One of the things that I love so much about television is the amount of time you have to dedicate to your characters. It’s the same thing that applies in books and it’s why the series has such an impact on its reader or viewer. When done right it’s like you’re being treated to a one-hour short film every week and you get to know the characters on a much deeper level than you’d ever get to on film. Not only will we get to really dig deep with our main cast of characters, but the minor characters that we’ve grown to love will get their chance to shine. Remember how they cut Rafael from the film? That needn’t be a problem on the show, where Decter can take an entire episode to not only flesh out his character in the present, but as well as in the past. It also provides an opportunity to explore unseen — well, in this case unread – stories involving the characters. The characters are the heart and soul of Cassie’s books and for the series to truly shine, they will have to be the heart and soul of the show, as well.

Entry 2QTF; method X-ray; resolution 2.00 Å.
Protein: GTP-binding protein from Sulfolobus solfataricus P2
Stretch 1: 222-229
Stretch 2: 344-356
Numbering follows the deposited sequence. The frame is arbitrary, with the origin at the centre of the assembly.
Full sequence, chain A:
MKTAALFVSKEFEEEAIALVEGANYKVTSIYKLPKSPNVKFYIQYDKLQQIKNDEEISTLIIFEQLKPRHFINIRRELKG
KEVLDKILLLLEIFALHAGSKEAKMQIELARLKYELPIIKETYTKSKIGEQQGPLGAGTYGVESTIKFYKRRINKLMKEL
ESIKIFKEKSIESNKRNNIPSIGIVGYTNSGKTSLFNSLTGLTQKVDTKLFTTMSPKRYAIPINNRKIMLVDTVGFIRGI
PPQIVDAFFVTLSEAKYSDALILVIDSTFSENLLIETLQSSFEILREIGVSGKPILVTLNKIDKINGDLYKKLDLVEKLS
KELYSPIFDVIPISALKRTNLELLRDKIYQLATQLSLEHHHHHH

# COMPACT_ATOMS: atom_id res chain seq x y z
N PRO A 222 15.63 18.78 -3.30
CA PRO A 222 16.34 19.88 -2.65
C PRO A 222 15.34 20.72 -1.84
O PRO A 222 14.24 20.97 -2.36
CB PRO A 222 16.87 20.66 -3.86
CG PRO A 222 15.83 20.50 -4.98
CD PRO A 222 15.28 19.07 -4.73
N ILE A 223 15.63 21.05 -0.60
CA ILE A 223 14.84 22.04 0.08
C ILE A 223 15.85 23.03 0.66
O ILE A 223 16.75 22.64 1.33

3. Telling the Story Right

When you task yourself with crafting a film based on a 500-page book it’s obvious that some story lines are going to get the ax. And that rang true for The Mortal Instruments: City of Bones, which featured either an extreme condensing or a complete deletion of scenes in its screen adaptation. While there’s no promise that everything that happens in the books will happen on the show, there’s much more time to flesh out certain story lines and really take the time to tell the story right. There’s no need to rush through or completely ignore certain scenes due to time restrictions. And unlike in a film where you can’t undo a mistake, if something isn’t working on the show you can fix it in the upcoming episodes.